Unemployment Claims Lowest Since 2007

(Credit: Bebeto Matthews/AP Photo)

The number of jobless claims reported by the Department of Labor fell to 320,000 seasonally adjusted for the week ending Aug. 10, the lowest since Oct. 2007, before the start of the last recession.

The figure fell 15,000 from the previous week's revised tally of 335,000. The four-week moving average for unemployment claims was 332,000, also the lowest level since late 2007 and a decrease of 4,000 from the previous week's revised average of 336,000.

Although there may be some seasonal adjustment issues related to auto plant shutdowns, initial claims for unemployment insurance have moved lower recently, averaging about 333,000 in the third quarter of 2013, consistent with pre-recession levels of claims, and well below the second quarter average of 345,000, according to the PNC Financial Services Group.

"This is good news but its only part of the story," said Stephen Bronars, senior economist with Welch Consulting, about the Labor Department's figures. "There are still problems in this labor market - in particular how difficult it is to get a job as a new participant in the labor force."

Bronars said "the primary reason" jobless claims are down is because fewer people are being laid off than before.

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"You only qualify for unemployment insurance if you were laid off - so recent graduates who can't find a job aren't ever included in new jobless claims," he said.

Companies are leaner than they have been in over a decade, Bronars said.

"The problem we face is that hiring has not picked up. So we could see jobless claims fall to below 300,000 per week and still have an unemployment problem," he said. "As that happens, more and more of the unemployed will be new entrants and re-entrants instead of job losers."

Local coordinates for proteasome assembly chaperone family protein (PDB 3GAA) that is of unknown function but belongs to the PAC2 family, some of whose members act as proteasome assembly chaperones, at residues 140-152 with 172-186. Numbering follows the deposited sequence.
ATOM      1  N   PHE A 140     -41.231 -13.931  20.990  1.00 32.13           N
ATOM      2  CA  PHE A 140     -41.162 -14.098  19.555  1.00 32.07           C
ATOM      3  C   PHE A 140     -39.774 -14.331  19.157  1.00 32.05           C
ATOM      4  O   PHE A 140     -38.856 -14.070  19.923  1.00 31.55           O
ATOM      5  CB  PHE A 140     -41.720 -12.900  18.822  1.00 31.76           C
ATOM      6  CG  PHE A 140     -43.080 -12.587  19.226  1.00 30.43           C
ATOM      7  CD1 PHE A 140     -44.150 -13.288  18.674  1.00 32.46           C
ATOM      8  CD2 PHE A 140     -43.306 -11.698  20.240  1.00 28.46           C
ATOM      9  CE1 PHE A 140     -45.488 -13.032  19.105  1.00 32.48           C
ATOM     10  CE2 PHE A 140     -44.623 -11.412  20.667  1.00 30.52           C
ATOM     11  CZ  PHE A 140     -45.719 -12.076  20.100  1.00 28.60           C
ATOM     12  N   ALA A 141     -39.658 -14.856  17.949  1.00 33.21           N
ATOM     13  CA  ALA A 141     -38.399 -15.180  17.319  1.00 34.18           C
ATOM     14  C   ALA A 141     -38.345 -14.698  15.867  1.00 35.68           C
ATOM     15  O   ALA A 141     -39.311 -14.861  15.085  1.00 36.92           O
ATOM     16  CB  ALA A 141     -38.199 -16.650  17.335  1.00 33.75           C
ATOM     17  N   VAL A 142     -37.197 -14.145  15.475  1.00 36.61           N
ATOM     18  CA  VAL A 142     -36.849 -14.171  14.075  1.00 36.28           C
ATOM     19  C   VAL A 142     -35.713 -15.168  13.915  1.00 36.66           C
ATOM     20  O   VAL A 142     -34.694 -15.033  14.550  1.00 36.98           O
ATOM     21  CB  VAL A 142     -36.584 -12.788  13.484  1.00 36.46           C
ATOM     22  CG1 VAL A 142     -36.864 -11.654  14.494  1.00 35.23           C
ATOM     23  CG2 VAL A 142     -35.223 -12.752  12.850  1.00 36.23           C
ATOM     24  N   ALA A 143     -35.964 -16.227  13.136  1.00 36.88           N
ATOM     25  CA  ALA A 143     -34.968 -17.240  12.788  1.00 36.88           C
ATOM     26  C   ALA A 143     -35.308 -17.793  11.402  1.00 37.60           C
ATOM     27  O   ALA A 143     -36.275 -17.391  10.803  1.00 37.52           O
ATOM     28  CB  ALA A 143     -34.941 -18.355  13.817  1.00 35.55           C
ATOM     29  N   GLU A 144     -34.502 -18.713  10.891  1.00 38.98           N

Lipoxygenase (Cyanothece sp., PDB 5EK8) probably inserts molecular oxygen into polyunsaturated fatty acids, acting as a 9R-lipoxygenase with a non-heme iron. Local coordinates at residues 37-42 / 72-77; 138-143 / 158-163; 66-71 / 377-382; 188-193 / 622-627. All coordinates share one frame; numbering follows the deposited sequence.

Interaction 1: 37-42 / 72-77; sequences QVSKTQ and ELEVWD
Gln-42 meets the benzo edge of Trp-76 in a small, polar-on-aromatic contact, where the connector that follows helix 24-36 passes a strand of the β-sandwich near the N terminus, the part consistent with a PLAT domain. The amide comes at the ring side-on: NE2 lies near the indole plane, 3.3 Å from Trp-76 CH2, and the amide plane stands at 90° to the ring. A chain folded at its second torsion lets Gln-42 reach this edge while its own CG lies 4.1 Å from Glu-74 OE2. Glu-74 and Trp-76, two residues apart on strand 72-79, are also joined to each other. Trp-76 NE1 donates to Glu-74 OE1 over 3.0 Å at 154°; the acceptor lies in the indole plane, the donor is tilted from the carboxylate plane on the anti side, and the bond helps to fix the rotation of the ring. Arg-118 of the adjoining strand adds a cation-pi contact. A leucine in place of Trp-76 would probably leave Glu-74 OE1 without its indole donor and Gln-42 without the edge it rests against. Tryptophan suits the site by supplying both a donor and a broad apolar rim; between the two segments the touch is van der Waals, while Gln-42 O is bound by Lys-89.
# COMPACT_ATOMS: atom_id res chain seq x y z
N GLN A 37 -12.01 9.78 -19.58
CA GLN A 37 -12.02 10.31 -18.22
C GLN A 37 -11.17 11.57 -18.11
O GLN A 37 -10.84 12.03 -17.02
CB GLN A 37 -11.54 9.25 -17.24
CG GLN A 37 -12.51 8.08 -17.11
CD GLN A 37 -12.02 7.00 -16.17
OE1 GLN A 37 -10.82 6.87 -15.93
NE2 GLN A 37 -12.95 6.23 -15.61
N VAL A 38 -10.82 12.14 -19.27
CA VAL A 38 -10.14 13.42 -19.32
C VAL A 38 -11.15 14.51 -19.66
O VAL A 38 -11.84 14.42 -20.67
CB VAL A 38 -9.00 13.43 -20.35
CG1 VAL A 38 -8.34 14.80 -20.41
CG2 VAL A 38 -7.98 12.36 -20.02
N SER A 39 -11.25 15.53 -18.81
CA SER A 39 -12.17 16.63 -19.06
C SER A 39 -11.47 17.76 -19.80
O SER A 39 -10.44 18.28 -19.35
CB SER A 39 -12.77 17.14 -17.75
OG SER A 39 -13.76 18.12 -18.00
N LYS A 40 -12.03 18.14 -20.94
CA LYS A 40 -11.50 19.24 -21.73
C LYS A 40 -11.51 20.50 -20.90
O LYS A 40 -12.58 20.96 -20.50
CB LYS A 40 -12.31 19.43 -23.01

In 2009, at the worst of the recession, 65 percent of the unemployed were job losers.

"Today 52 percent are job losers," Bronars said. "One year from now, unless hiring picks up, the majority of the unemployed will be people who couldn't find a job as they entered the labor force rather than job losers. It is also likely true that many of the discouraged jobless workers, who have given up looking for work, are new entrants and re-entrants not job losers."

"The labor market recovery is continuing, despite recent soft GDP growth, although it remains disappointing," wrote PNC chief economist Stuart Hoffman in a research note.

Hoffman says that with the "ongoing" improvement in the labor market, the Federal Reserve is likely to reduce its $85 billion per month purchases of long-term Treasuries and mortgage-backed securities at either its mid-September or late October meetings. The U.S. central bank has repeatedly said it is watching for a recovery in the labor market to determine whether to end its stimulative measures.

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But Hoffman said the Federal Reserve is unlikely to raise the Federal funds rate, the rate at which banks led to each other, until late 2015.

According to the Labor Department, the largest increases in initial claims, unadjusted, for the week ending Aug. 3 were in California, with 3,715 additional claims; Texas (+1,151); Pennsylvania (+999); and Puerto Rico (+816).

The largest decreases were in Oregon, with 1,638 fewer claims; Illinois (-999); and New Jersey (-762).

Earlier this month, the Labor Department reported that the economy added 162,000 jobs in July, fewer than economists expected, lowering the unemployment rate to 7.4 percent.

Read More: July's Job Report Disappoints

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